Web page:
By: Ed Brubaker (story), Sean Phillips (art), Elizabeth Breitweiser (colors)

The Story: Doomed by a beautiful woman’s kiss…

The Review: I’m kind of surprised to see the end come so soon, but I suppose allowances can’t be made just because I caught on to the series late. [Speaking of late, these reviews are late because I’ve been traveling—post-Bar relief, you know. More on that later.] Anyway, I have a feeling Brubaker realized that he was quickly reaching that limit when trying to plumb anything more from Fatale would just bum us out.

As you can probably expect, things don’t end very well for anybody in this series. In fact, they don’t end well at all. The more accurate evaluation of the situation is that things don’t end as badly as they could have for a couple people. [Spoiler alert!] While Nick and Jo do manage to survive the tribulations of the issue, there are scars. For Jo, all the years of her unnaturally long life finally catch up to her; Nick is left catatonic in an asylum, with Jo his sole visitor (and not for much longer, by her estimation). For all that, Jo reflects that “she’s the lucky one, not Nick. Because she got to escape.”

The implication, of course, is that Nick did not. Indeed, she expresses her regret to Otto about having ruined Nick’s life from the start, and ultimately, he gives up life, mind, and body almost strictly for her benefit, even as she planned. She may not have intended for Nick to die, but she was clearly using him anyway. Brubaker doesn’t bother trying to defend her much, other than to remind us she didn’t ask for any of this and only wants to end it. Ultimately, Jo’s the only one who gets what she wants; everyone else ends up dead (Otto), stupefied (Nick), or worse (Nelson). It’s not a satisfying ending, nor an easy one, but it is a complete resolution, albeit a hard one, which makes it respectable.

If Jo’s release from her curse fails to satisfy, consider that Nick’s actions saved a lot more than just one woman from irresistibility; he saved humanity from a man who would have sacrificed multitudes to his masters for no reason other than to affirm their existence. That’s the point of the issue’s opening fable, isn’t it? The king purposely awakens “dragons,” causing them to rampage and cause much grief among his people. When a visiting knight asks why, naturally curious as to the king’s motivations for such pointless trauma, the king replies patronizingly, “Because the dragons are the truth, and we simply live in their shadow. I will not deny the truth, good knight, and my people would not love me if I did.”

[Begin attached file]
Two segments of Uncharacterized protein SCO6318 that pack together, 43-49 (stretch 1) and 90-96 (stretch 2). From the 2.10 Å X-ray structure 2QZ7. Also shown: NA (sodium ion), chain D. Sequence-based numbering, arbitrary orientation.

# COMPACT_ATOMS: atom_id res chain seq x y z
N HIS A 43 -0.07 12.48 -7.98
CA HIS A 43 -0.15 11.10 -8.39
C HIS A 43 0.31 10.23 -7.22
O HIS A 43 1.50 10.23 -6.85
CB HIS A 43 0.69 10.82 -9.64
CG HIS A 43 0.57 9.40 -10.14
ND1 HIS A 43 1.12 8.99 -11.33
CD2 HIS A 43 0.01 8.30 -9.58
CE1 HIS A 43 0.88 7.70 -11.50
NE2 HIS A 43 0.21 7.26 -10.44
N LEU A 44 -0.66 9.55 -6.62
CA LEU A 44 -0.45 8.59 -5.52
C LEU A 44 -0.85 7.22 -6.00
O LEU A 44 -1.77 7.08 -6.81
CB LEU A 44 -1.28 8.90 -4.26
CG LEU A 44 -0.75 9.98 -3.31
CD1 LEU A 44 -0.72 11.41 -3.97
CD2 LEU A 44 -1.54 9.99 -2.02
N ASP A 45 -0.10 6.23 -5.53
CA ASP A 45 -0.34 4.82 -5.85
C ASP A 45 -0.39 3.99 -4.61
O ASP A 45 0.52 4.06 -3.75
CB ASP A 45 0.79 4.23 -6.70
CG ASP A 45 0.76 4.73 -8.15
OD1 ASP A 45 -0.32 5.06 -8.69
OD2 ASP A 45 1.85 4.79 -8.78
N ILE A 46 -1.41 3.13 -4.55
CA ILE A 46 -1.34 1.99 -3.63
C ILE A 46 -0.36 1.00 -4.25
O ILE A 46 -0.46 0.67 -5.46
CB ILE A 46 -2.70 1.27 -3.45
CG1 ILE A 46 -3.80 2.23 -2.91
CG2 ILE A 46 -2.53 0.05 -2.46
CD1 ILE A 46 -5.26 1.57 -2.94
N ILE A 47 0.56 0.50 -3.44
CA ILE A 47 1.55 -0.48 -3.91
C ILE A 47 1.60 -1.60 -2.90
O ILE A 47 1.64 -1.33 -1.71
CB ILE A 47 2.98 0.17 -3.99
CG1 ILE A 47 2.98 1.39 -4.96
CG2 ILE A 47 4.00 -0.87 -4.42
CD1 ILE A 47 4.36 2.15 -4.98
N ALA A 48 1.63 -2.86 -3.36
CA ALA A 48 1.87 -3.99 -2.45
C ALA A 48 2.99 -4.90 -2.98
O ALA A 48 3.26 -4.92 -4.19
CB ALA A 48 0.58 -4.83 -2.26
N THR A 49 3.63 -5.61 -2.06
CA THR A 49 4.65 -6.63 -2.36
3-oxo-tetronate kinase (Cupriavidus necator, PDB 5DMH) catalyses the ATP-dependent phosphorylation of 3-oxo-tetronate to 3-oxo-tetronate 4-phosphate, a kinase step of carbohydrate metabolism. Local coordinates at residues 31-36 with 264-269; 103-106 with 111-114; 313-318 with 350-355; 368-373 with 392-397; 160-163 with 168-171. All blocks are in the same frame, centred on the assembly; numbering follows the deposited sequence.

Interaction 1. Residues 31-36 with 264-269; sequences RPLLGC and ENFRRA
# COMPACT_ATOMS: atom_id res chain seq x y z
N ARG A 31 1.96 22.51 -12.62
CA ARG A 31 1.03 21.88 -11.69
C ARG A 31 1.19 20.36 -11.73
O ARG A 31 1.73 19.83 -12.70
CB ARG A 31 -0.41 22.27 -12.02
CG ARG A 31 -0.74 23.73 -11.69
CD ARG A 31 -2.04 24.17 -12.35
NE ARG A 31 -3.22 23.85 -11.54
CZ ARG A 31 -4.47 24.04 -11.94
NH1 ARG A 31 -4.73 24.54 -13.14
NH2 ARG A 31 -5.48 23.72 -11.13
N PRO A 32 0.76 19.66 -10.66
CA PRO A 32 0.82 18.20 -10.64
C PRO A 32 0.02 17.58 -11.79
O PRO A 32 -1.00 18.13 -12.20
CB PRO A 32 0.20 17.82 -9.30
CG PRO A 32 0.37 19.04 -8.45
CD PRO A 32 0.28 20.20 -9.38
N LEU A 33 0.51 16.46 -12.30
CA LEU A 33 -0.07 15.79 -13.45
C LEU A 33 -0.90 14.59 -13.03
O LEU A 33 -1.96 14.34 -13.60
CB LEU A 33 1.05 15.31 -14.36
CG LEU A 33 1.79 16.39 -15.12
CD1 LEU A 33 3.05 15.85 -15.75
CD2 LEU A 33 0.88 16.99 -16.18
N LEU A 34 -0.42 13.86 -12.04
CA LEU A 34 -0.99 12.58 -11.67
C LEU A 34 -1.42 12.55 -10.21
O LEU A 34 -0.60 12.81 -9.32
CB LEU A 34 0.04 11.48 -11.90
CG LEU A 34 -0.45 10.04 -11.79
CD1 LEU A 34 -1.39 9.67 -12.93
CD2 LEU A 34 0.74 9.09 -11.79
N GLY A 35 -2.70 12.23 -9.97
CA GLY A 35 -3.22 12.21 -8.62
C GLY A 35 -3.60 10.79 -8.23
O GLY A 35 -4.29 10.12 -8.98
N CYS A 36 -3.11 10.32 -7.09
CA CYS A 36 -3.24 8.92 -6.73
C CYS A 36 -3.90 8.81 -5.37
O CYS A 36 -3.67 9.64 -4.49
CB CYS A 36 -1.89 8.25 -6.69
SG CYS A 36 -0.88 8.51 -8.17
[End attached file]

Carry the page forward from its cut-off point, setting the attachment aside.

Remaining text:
The knight responds, “…but they are not the only truth[.]” Life is also true, fleeting as it is, and it is (presumably) not natural for people to end up in the masters’ grasp when their lives end. The “truth” the king and Sommerset want to reveal is one that doesn’t have to be revealed. Perhaps the masters must exist (“Everyone knows you can’t kill dragons.”), but that doesn’t mean people have to deal with them. Perhaps that’s why Brubaker leaves their nature and motivation a mystery; we really don’t need to know.

Phillips is clearly the perfect fit for Fatale because he knows how to make even the simplest images look creepy. I’m talking about the owl with a human face from the opening pages, obviously. It only gets worse from there. The horror of Sommerset’s true form is the least of it; it’s the brutal violence the characters suffer, the anguish and fear on their faces, that haunt you. Jo is rendered beautifully, especially when naked, but Phillips always contrasts that with a visual that emphasizes how disturbing her beauty is: the revolving sharks in the water as she skinny-dips, for example. And the fact that Breitweiser manages to convey a range of color through the thick nighttime inks of Phillips work is phenomenal. This is a dark series, and her colors underline that fact every issue.

Conclusion: Not a conclusion to cheer or smile over, nor a particularly conclusive one, but it’s still quite powerful, and there’s definitely nothing like it out there.

Grade: A-

– Minhquan Nguyen

Some Musings: – Sommerset’s kiss on Nelson’s forehead—that gave you the crawls, too, right?

Grade

Conclusion